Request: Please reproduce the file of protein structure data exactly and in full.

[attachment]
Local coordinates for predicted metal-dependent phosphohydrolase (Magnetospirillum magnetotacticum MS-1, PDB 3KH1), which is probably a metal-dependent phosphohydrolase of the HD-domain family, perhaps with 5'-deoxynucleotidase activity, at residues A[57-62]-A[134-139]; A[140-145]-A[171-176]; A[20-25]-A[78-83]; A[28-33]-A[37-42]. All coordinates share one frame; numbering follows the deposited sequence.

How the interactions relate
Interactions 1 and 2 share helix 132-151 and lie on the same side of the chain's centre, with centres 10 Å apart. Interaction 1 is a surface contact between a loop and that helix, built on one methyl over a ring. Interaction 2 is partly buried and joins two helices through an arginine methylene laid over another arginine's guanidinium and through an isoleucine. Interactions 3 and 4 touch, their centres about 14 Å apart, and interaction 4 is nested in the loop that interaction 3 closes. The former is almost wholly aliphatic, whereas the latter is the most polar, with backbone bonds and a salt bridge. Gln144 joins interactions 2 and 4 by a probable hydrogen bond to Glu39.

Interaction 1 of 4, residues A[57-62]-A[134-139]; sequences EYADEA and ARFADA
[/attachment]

Local coordinates for predicted metal-dependent phosphohydrolase (Magnetospirillum magnetotacticum MS-1, PDB 3KH1), which is probably a metal-dependent phosphohydrolase of the HD-domain family, perhaps with 5'-deoxynucleotidase activity, at residues A[57-62]-A[134-139]; A[140-145]-A[171-176]; A[20-25]-A[78-83]; A[28-33]-A[37-42]. All coordinates share one frame; numbering follows the deposited sequence.

How the interactions relate
Interactions 1 and 2 share helix 132-151 and lie on the same side of the chain's centre, with centres 10 Å apart. Interaction 1 is a surface contact between a loop and that helix, built on one methyl over a ring. Interaction 2 is partly buried and joins two helices through an arginine methylene laid over another arginine's guanidinium and through an isoleucine. Interactions 3 and 4 touch, their centres about 14 Å apart, and interaction 4 is nested in the loop that interaction 3 closes. The former is almost wholly aliphatic, whereas the latter is the most polar, with backbone bonds and a salt bridge. Gln144 joins interactions 2 and 4 by a probable hydrogen bond to Glu39.

Interaction 1 of 4, residues A[57-62]-A[134-139]; sequences EYADEA and ARFADA